Welcome to my blog!
I do reviews of Doctor Who from 1963 to present, plus spin-offs. As well as this I do non-Doctor Who related reviews of Grimm, The Walking Dead, Buffy the Vampire Slayer, Angel, Dollhouse, Blake's 7, Marvel's Agents of SHIELD, Sherlock, Firefly, Daredevil and many more.
There are also reviews of more than 350 films.
Saturday, 15 August 2009
Doctor Who: Underworld
“The quest is the quest.”
After The Invisible Enemy I can’t say I’m particularly enthused to see another script by the Bristol Boys so soon. And the reputation this story has makes me worry it might be something of an ideal. Still, the Marathon goes on, and this is one of only two stories I’ve never seen. The quest is the quest. Sorry. Couldn’t resist.
We begin in the TARDIS, where the Doctor is dressed rather oddly and seems to have splashed out on a big widescreen scanner.
The TARDIS has arrived at the edge of the universe, where we see a new spiral nebula forming. And we see some guest characters in a spaceship, it’s a relief to see that, unlike with other recent space operas, the sets and costumes are at least competently designed. Unfortunately, Jackson and his underlings may be competently acted but they’re also extremely dull.
A few minutes in things threaten to become interesting, though. These people are from Minyos, a planet destroyed 100,000 years ago, and they describe the overheard TARDIS dematerialisation sound as sounding like “the time ships of the gods”. It seems the Time lords meddled in their affairs with dire results, and this is the reason for their policy of non-intervention. Oh, and the Minyans can regenerate seemingly without limit (thousands of times, at least) and get to keep their original bodies. Why can’t the Time Lords do this then?
This is all very Ulysses 31 (“The gods use us for their sport”). Oh, and there’s a ship, on a quest, led by a bloke called Jackson. I’m sure there’s a Greek myth that reminds me of- Ah! They’re really old and tired of life but have to keep on living until they fulfill their quest. That’ll be the myth of Sisyphus then.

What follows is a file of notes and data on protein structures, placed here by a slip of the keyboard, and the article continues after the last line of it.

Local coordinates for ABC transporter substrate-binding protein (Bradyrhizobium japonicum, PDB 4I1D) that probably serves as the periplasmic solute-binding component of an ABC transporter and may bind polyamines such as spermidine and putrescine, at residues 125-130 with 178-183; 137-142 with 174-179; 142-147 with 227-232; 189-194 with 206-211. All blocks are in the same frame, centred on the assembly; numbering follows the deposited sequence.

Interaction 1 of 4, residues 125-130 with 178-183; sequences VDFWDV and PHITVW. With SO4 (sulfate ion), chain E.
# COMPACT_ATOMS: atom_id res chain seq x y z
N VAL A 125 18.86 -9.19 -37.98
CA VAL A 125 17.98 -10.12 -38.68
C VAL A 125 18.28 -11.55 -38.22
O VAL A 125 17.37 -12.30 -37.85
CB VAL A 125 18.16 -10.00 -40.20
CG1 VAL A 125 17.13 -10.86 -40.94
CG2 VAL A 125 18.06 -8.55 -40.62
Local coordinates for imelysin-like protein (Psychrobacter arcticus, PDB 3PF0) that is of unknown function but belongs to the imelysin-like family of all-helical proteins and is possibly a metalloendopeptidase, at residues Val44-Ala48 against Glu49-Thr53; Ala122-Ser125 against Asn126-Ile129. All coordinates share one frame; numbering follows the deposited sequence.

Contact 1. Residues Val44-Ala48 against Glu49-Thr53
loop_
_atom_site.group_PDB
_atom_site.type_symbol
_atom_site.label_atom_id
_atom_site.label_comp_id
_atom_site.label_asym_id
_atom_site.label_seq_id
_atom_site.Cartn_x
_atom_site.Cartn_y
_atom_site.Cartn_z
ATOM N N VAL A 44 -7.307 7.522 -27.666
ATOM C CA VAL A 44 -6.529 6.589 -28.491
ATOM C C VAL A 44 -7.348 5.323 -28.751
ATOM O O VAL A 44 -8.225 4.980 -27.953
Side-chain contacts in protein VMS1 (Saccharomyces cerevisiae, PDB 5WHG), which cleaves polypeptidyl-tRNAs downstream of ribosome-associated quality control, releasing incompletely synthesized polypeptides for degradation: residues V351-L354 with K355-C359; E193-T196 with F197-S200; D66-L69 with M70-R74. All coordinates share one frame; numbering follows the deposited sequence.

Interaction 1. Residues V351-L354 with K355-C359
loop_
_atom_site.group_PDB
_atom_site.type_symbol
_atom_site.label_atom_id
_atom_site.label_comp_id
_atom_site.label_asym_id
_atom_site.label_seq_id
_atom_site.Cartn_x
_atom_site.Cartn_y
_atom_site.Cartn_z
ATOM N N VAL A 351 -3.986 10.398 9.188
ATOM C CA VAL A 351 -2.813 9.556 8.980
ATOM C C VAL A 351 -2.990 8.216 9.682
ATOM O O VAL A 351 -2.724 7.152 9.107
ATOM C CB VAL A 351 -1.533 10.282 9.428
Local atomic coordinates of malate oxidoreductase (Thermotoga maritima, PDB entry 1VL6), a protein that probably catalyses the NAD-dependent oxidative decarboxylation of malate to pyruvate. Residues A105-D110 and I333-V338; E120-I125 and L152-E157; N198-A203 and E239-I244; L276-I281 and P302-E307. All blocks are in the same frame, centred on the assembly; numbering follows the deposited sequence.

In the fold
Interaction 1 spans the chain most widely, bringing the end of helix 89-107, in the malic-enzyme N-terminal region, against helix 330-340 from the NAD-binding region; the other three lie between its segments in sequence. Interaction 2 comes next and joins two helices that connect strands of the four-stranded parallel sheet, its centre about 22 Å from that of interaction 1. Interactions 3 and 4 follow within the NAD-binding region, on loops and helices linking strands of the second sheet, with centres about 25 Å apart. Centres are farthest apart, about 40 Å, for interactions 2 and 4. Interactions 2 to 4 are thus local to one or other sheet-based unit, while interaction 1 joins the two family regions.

Annoyingly, though, just as they did last time, Baker and Martin are writing Leela as stupid and a target for other characters’ mockery. I really don’t like this.
“Whatever blows can be sucked(!).”
The Doctor, Leela and the Argonauts are about to crash into a planet- and at no point is it mentioned that stepping into the TARDIS might be a good idea, what with the whole avoiding certain death thing. Oddly enough though, the blatantly CSO’d caverns bother me mainly because of how dull they look- they may look very unconvincing in out-of-context clips but in fact I got used to them very quickly.
Unfortunately this is all very dull- some dull baddies and some dull slaves. Yawn. I love the way Jackson’s lot decide to split the party. Reminds me of some D&D sessions.
“It’s not my plan exactly but it has worked before.”
Oh dear. After a very long reprise things continue to be very dull. There’s one fun Bristol Boys idea (no gravity at the centre of the planet), and a pleasingly bizarre means of execution worthy of Heath Robinson himself, although the fire seems to be taking an awfully long time to burn through the rope. Otherwise, there’s little to comment on.
“You’re just another machine with megalomania.”
Sadly, things fail to get any better at the end. The drama stops dead and the story treads water for ages before we realise the cylinders have been switched, and even the script admits that the “Oracle” is just a less interesting version of Xoanon of off of of Face of Evil. And you can’t understand a thing it says.
At long last- a story that was even worse than The Underwater Menace. Rock bottom- surely everything to come is bound to be better than this? 1/5.